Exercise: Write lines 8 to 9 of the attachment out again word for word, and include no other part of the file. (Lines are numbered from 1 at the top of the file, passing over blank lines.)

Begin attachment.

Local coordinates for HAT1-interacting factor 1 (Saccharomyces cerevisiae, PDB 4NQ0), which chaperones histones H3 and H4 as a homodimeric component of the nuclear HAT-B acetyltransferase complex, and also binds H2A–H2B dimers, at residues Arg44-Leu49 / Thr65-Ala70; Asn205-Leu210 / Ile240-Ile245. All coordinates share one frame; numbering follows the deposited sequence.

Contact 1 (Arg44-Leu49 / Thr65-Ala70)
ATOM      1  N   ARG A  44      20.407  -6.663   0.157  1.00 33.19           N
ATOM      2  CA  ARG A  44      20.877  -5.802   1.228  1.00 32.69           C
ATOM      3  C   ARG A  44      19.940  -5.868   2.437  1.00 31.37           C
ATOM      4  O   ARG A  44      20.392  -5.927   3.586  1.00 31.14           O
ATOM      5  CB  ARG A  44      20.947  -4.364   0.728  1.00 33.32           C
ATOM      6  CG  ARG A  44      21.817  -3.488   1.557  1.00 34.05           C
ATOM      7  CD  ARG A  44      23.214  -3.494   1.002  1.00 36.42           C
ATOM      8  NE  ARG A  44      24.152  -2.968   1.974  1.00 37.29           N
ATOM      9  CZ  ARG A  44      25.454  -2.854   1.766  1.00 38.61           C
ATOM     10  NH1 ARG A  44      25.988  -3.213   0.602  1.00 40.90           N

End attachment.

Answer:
ATOM      6  CG  ARG A  44      21.817  -3.488   1.557  1.00 34.05           C
ATOM      7  CD  ARG A  44      23.214  -3.494   1.002  1.00 36.42           C